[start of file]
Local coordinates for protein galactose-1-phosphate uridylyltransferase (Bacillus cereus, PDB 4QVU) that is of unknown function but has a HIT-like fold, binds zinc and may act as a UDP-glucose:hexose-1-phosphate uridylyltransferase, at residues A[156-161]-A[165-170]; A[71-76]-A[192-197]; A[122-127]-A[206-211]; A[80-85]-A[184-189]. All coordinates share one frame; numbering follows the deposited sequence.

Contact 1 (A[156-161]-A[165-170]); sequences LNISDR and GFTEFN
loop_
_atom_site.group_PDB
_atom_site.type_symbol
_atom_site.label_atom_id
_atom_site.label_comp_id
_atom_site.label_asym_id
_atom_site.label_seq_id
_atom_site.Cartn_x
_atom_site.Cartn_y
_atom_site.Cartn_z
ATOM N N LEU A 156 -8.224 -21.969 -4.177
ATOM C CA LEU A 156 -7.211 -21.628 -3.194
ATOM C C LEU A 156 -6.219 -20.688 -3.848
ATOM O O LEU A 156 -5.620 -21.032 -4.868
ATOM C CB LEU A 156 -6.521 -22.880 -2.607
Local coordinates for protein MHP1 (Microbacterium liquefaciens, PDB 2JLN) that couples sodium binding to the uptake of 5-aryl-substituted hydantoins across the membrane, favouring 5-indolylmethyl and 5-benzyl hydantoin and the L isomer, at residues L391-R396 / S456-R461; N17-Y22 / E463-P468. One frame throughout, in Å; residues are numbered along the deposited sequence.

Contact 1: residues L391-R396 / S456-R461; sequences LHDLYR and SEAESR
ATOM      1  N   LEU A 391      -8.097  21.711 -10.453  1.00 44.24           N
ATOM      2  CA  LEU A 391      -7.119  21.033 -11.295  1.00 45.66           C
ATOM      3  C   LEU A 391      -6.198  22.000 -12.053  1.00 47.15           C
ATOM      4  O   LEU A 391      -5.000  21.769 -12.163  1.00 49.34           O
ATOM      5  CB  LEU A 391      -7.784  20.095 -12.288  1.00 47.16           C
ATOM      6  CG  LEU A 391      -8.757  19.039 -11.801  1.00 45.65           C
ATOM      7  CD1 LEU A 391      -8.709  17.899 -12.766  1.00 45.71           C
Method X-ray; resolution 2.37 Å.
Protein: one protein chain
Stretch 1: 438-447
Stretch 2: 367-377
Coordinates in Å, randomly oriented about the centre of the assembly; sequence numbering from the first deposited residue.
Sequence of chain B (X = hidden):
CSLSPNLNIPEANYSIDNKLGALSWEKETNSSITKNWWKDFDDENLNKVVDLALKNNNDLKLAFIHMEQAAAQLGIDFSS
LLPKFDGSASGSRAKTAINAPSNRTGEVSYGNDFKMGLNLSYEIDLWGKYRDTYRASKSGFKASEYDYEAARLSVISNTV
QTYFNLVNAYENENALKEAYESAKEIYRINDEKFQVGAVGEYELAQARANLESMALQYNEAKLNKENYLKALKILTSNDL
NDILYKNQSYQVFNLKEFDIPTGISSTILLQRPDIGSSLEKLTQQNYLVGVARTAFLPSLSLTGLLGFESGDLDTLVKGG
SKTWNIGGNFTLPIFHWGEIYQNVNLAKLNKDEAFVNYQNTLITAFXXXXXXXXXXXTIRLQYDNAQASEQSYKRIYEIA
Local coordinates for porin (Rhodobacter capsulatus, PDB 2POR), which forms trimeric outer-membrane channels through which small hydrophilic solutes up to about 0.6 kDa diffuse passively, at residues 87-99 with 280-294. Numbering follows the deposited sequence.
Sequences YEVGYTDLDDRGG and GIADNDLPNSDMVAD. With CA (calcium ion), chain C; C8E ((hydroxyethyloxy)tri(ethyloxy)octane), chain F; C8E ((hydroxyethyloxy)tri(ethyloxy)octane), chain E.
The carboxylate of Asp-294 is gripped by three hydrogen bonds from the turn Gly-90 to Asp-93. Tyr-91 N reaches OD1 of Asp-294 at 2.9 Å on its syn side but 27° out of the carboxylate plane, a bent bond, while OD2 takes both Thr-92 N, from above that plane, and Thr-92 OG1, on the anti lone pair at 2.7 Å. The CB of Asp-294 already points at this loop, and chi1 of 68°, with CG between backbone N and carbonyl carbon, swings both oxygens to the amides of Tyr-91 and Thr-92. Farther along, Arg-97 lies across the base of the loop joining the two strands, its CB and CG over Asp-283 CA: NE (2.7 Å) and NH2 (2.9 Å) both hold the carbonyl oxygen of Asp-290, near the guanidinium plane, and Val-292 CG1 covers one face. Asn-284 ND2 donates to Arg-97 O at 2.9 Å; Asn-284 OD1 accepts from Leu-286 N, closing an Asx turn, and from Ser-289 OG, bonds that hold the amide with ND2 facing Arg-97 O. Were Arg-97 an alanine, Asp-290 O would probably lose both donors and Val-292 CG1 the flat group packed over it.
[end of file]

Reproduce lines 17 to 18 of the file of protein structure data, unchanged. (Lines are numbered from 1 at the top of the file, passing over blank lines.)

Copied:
ATOM C CB LEU A 156 -6.521 -22.880 -2.607
Local coordinates for protein MHP1 (Microbacterium liquefaciens, PDB 2JLN) that couples sodium binding to the uptake of 5-aryl-substituted hydantoins across the membrane, favouring 5-indolylmethyl and 5-benzyl hydantoin and the L isomer, at residues L391-R396 / S456-R461; N17-Y22 / E463-P468. One frame throughout, in Å; residues are numbered along the deposited sequence.